“We could hear the roar of the helicopters and smell the smoke from the explosions,” Mykhed recalls. They decide to flee – but he is unable to persuade his parents, who live just ten minutes away in Bucha, to go with them: “I didn’t find the right words.” From the window they can see the Russian troops taking Bucha: the city will endure three weeks of Russian occupation.
“Bucha is an open wound. One of many – Mariupol, Izyum, Kherson – but it’s the one that has been most thoroughly documented and investigated,” he says, adding that this is why it is so important to go on talking about it: in order to get a sense of the scale and systematic nature of the Russian atrocities still being committed in the occupied territories. “For me personally, Bucha will always be a shadow that settled on my family.”
Hostomel in ruins
Now Mykhed stands in front of what remains of his house, trying to explain why the Russian troops chose this particular area to begin their rampage: “They were expecting to find poor villages but some of these places and houses are wealthy. What they couldn’t take with them, they destroyed.” Of the townhouse where he lived peacefully with his wife and dog for four years, little remains but a blackened shell.
He moves through the landscapes of the Russian crimes, not just as an author and soldier, but as a former resident too. “It’s all in the blood – it’s all in the memory,” he says. Like the neighbouring town of Irpin, Hostomel was attacked from the air; following its liberation by the Ukrainian army in early April, half of it now lies in ruins.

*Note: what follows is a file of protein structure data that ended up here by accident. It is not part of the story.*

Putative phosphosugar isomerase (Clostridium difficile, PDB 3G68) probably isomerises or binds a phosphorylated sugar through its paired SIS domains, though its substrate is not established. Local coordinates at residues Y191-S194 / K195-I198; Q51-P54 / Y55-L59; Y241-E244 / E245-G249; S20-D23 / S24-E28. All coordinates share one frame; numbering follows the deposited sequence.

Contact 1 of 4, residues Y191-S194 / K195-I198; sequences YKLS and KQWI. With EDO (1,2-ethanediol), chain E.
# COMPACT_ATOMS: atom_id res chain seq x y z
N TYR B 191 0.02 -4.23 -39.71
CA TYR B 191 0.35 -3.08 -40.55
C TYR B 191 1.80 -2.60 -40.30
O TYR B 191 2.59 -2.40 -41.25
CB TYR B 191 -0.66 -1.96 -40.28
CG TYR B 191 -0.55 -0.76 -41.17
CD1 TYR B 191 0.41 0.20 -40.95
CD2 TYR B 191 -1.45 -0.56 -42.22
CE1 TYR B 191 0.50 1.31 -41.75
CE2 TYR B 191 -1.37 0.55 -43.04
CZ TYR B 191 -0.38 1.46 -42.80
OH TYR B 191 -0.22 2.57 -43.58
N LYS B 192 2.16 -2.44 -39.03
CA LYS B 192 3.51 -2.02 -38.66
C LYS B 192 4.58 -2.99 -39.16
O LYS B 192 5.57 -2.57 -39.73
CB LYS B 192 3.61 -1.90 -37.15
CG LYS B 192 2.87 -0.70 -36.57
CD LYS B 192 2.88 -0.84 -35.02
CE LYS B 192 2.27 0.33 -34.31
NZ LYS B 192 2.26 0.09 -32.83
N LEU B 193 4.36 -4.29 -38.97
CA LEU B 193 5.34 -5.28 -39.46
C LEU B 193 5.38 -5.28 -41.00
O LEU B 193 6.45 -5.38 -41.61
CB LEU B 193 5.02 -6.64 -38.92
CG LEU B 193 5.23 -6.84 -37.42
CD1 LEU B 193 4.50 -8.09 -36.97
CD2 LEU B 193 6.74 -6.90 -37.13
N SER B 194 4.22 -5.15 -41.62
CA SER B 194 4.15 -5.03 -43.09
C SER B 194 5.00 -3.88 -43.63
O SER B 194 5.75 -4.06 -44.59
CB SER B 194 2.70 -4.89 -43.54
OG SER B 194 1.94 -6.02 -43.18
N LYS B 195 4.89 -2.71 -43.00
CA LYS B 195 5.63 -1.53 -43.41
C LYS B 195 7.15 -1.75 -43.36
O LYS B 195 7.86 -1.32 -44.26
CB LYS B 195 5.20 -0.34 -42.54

Mykhed is haunted by the brutality with which Russia is waging war not only against the Ukrainian people, but also against cultural symbols. “The Ukrainian language reacted immediately: it remembers the events, describes them – and in so doing, creates a new basis for remembering,” he says.
In the new Ukrainian reality, he is preoccupied with the ways in which war influences language, constantly giving rise to new symbols and images that are heavy with meaning, either militant or subversive.
“It is a new reality with many new symbols,” he says in an online lecture on “The Language of War”, part of his virtual residency with the University of Oxford’s Department of Medieval and Modern Languages, adding that the changes have been necessary in order to make it possible to speak about what is really happening to the Ukrainian people, “what Russia is really doing to us”.
Virgin Mary meme